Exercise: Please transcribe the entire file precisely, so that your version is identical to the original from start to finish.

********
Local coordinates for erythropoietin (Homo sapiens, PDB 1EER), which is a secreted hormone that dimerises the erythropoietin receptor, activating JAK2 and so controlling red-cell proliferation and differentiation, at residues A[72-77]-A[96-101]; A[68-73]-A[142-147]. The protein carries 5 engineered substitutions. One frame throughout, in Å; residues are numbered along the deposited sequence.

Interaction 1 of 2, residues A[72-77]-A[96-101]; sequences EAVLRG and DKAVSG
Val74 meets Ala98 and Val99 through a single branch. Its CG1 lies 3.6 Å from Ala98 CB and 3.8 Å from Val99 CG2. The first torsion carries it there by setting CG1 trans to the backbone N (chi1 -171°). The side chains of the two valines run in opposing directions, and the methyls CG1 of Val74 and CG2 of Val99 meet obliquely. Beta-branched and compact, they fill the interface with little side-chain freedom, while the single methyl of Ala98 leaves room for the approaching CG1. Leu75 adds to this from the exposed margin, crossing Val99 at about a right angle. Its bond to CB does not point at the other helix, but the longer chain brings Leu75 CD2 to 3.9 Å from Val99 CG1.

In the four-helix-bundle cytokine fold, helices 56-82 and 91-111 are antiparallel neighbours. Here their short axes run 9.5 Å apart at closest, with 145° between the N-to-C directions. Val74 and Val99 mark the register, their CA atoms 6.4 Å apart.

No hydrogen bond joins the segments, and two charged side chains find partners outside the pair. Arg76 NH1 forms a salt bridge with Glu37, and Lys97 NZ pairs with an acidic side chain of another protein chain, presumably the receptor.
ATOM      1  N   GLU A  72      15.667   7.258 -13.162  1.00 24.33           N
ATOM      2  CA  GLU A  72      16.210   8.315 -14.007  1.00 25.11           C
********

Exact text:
Local coordinates for erythropoietin (Homo sapiens, PDB 1EER), which is a secreted hormone that dimerises the erythropoietin receptor, activating JAK2 and so controlling red-cell proliferation and differentiation, at residues A[72-77]-A[96-101]; A[68-73]-A[142-147]. The protein carries 5 engineered substitutions. One frame throughout, in Å; residues are numbered along the deposited sequence.

Interaction 1 of 2, residues A[72-77]-A[96-101]; sequences EAVLRG and DKAVSG
Val74 meets Ala98 and Val99 through a single branch. Its CG1 lies 3.6 Å from Ala98 CB and 3.8 Å from Val99 CG2. The first torsion carries it there by setting CG1 trans to the backbone N (chi1 -171°). The side chains of the two valines run in opposing directions, and the methyls CG1 of Val74 and CG2 of Val99 meet obliquely. Beta-branched and compact, they fill the interface with little side-chain freedom, while the single methyl of Ala98 leaves room for the approaching CG1. Leu75 adds to this from the exposed margin, crossing Val99 at about a right angle. Its bond to CB does not point at the other helix, but the longer chain brings Leu75 CD2 to 3.9 Å from Val99 CG1.

In the four-helix-bundle cytokine fold, helices 56-82 and 91-111 are antiparallel neighbours. Here their short axes run 9.5 Å apart at closest, with 145° between the N-to-C directions. Val74 and Val99 mark the register, their CA atoms 6.4 Å apart.

No hydrogen bond joins the segments, and two charged side chains find partners outside the pair. Arg76 NH1 forms a salt bridge with Glu37, and Lys97 NZ pairs with an acidic side chain of another protein chain, presumably the receptor.
ATOM      1  N   GLU A  72      15.667   7.258 -13.162  1.00 24.33           N
ATOM      2  CA  GLU A  72      16.210   8.315 -14.007  1.00 25.11           C